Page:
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Vanderbilt University Medical Center Reporter

Nobel laureate describes decades-long pursuit of cholesterol regulation

by | Posted on Thursday, May. 2, 2013 — 8:54 AM

Nobel laureate Michael Brown, M.D., describes his quest to understand cholesterol during the 2013 Earl W. Sutherland lecture. (Photo by Susan Urmy)

Cholesterol is a tricky molecule to keep in balance. It’s a building block for the cell membrane and is required for cell growth and survival. But too much cholesterol forms solid crystals that are toxic and deadly.

In last week’s 2013 Earl W. Sutherland lecture, Nobel laureate Michael Brown, M.D., described his four-decade quest to understand cholesterol metabolism and regulation.

Brown and longtime colleague Joseph Goldstein, M.D., were awarded the 1985 Nobel Prize in Physiology or Medicine for their discovery of the low density lipoprotein (LDL) receptor and its role in regulating cholesterol levels in blood and cells.

Brown is the Paul J. Thomas Professor of Molecular Genetics and director of the Jonsson Center for Molecular Genetics at the University of Texas Southwestern Medical School in Dallas.

In more recent studies, Brown and Goldstein have uncovered a family of “master regulators” of lipid synthesis called sterol regulatory element binding proteins (SREBPs). Brown described the pathways and proteins the cell uses to “monitor the cholesterol in the plasma membrane” and then communicate – through SREBPs – to the nucleus that the cell needs more or less cholesterol.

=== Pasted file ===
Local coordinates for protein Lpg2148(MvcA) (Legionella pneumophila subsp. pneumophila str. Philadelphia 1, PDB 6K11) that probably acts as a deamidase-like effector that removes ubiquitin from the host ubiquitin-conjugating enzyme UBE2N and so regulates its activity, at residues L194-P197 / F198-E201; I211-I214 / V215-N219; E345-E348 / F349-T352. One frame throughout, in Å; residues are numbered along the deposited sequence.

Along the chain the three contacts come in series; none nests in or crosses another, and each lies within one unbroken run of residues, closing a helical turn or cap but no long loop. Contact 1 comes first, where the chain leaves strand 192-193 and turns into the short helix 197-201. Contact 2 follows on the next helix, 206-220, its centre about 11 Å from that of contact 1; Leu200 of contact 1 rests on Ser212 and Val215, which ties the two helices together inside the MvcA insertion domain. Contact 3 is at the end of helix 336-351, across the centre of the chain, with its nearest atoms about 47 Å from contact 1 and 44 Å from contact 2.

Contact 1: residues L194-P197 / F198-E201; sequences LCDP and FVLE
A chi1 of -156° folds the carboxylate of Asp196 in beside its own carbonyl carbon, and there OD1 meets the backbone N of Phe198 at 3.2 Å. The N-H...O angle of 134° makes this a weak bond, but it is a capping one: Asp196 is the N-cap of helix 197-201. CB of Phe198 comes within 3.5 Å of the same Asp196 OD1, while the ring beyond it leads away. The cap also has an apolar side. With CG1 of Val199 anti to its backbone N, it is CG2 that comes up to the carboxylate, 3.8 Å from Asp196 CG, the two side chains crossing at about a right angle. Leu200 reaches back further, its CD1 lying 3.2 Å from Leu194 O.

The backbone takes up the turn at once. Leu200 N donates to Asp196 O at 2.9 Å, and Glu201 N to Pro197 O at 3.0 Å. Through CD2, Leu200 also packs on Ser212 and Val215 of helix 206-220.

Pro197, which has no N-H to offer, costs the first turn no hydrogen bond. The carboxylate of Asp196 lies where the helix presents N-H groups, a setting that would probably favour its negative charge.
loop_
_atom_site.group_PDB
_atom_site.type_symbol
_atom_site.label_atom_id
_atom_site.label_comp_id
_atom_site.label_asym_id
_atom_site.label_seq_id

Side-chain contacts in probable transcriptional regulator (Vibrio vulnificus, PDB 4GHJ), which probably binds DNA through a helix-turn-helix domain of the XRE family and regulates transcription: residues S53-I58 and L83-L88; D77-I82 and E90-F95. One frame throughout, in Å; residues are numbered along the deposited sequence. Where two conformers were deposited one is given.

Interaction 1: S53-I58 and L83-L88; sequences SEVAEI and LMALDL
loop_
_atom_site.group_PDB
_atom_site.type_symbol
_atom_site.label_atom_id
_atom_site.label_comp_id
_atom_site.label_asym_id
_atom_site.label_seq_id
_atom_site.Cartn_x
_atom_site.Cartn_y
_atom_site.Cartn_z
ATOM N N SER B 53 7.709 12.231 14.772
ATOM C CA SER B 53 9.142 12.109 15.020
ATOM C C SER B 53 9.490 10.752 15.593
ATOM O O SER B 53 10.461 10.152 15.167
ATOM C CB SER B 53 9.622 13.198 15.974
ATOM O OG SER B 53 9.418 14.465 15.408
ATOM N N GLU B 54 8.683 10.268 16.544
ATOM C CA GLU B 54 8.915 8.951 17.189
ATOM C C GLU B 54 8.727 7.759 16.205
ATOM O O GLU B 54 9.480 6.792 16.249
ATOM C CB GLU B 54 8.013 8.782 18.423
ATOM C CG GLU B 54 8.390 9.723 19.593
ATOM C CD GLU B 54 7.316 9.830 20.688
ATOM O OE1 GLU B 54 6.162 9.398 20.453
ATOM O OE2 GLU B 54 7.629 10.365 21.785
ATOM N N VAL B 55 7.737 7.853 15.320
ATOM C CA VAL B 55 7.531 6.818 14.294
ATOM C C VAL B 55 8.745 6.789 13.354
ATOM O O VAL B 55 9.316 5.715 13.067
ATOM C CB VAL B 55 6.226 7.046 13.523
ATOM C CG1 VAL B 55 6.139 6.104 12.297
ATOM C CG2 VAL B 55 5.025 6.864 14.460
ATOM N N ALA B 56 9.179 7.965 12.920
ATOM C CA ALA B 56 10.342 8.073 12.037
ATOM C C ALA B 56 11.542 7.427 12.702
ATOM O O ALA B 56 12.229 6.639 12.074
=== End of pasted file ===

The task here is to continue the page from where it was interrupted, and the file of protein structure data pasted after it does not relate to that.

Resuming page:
“We’re slowly, slowly inching toward the end of the question that Joe and I set out to study, which is how does the cell control the synthesis of the lipids in its plasma membranes,” Brown noted.

Brown said he was especially honored to be presenting a lecture named for Earl W. Sutherland.

“Earl Sutherland is indeed a giant in the field that Joe Goldstein and I have studied our entire career, which is at the interface between biochemistry and physiology – using reductionist science to discover new molecules and then expanding into physiology to figure out what those molecules do. It’s a noble tradition, and Earl Sutherland was a founder of the whole concept.”

The Department of Molecular Physiology and Biophysics sponsored Brown’s lecture. For a complete schedule of the Flexner Discovery Lecture series and archived video of previous lectures, go to www.mc.vanderbilt.edu/discoveryseries.

Contact:
Leigh MacMillan, (615) 322-4747
leigh.macmillan@vanderbilt.edu




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